Bob and Katie Carlson* couldn’t believe the good fortune they’d had in the stock market, and at our first meeting in my office, they talked rather sheepishly about a dream they could now actually see coming to pass: a comfortable retirement. Certainly, both had done a good job of saving through their employers’ 401(k) plans over the years, and they lived modest lifestyles. Now both 60, their thoughts turned increasingly to exciting trips they wanted to take and spending more time with their young grandchildren, especially before Katie’s chronic health condition got any worse in the years to come.
Like Bob and Katie, many Americans in their 50’s and early 60’s find they’re able to realistically think about retirement. College expenses for the kids are mostly done. Friends start taking the leap to their own retirements. Even when a career is satisfying, the daily grind any job requires starts to be (maybe) optional, while other life goals like spending time traveling or with family seem more necessary. Being “fed up with work” is not going to sustain a fulfilling retirement, but it’s not the worst excuse for starting the retirement process!
In Bob and Katie’s case, many of the financial and emotional pieces of retirement started to line up right about the time when it became possible to quit working. But for many other people, retirement is an amorphous blob of dreams and anxieties with not much more concrete thought to it than, “I’d like to stop working by the time I’m 65.”
To be successful at retirement, you need to purposefully choose your retirement path. Just as you chose a career for your working years, and you likely chose and planned for a spouse and children, retirement is that next phase of life that requires you to decide what you want. What is it that retirement means to you? You can avoid the question, but facing it head on is the only surefire way to get what you want.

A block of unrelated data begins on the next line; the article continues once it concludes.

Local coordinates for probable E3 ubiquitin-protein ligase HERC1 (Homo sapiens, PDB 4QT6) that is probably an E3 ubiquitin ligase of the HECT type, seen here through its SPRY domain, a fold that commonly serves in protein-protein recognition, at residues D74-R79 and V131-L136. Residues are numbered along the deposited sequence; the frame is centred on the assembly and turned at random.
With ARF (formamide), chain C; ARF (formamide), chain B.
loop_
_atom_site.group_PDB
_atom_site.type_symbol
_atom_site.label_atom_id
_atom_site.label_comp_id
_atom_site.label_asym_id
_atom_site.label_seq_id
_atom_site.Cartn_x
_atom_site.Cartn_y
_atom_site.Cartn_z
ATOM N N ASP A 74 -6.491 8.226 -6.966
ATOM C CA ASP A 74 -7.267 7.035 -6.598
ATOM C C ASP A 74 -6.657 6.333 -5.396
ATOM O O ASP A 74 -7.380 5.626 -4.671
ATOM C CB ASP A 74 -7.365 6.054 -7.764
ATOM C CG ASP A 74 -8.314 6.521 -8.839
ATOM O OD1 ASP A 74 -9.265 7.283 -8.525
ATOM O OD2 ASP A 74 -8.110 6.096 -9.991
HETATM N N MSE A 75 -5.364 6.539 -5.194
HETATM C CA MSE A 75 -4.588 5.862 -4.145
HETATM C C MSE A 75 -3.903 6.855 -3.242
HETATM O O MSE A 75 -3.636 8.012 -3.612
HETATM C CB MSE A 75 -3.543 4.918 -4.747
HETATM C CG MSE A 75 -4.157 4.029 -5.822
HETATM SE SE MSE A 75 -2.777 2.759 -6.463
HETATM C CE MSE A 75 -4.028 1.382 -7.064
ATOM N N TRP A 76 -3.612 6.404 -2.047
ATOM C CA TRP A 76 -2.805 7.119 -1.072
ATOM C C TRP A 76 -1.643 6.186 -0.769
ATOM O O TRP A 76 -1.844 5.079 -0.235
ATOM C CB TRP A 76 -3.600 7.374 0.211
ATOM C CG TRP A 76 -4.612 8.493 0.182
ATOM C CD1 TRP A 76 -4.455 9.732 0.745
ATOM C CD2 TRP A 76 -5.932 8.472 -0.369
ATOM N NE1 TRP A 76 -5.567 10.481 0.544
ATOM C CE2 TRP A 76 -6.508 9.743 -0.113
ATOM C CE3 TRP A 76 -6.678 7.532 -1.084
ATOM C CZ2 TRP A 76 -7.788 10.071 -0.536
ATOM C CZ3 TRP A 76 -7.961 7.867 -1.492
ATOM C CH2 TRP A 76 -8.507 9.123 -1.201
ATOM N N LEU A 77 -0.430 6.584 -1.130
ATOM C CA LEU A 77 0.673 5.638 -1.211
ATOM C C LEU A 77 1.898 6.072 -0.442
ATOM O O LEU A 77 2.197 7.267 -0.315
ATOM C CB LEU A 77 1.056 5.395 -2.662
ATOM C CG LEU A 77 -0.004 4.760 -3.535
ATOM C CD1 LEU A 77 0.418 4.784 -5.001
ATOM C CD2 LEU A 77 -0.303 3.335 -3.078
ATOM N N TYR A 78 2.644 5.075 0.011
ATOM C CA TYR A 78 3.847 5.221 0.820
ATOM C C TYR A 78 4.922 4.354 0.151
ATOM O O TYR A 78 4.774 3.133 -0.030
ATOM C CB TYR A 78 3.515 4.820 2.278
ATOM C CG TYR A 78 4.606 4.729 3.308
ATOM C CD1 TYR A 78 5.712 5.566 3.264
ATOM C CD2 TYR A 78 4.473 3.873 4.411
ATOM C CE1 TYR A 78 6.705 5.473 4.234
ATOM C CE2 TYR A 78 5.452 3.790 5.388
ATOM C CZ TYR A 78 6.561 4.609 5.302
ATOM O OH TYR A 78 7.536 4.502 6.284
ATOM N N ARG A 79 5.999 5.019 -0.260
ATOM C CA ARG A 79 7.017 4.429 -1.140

Just as smart-aleck advisors will tell you the time to begin saving for retirement is when you get that first paycheck as a 16-year-old, the time for planning your retirement was surely many years ago, too bad for you! Being more realistic, you probably need 3-5 years to get your retirement ducks in a row. Bob and Katie found they needed time to prepare emotionally for the end of their working years, a facet of retirement that many ignore in the rush to get their financial affairs in order. Other financial tasks that take some time include paying down debt and lining up healthcare coverage, and you may need time to phase out of your role at work, leaving it to colleagues to carry on (or hire your replacement).
When is a less-than-ideal time to plan for retirement? When you are considering an early-retirement offer on the table (good!) or your job is about to be eliminated. Although you can accelerate all these decisions, doing so under stress, with fewer options due to the compressed timeframe, is not the best way to start retirement. Plan ahead and leave yourself enough time!
Gauge your emotional readiness by reviewing these factors:
Don’t rush or pooh-pooh the need to think through your emotional readiness for retirement. For more detailed planning, consider the resources available through the American Psychological Association at: http://www.apa.org/pi/aging/lifespan.pdf
On the financial side, you’ll need to consider the following factors:
Did you notice I didn’t even mention investments and how to turn those into income? That’s a critical piece of the puzzle, but most advisors (and many good websites) can help you figure out the mechanics of investments. Far better that you figure out the weighty answers to the above financial items.
Getting yourself ready for retirement takes some time and effort, but the reward is a successful transition from the world of work to the joys of new endeavors in retirement. As Bob and Katie found, the chance to travel and spend more time with grandkids was well worth the time we put in upfront to chart the retirement course.
* I’ve changed their names, though they are real clients of mine.
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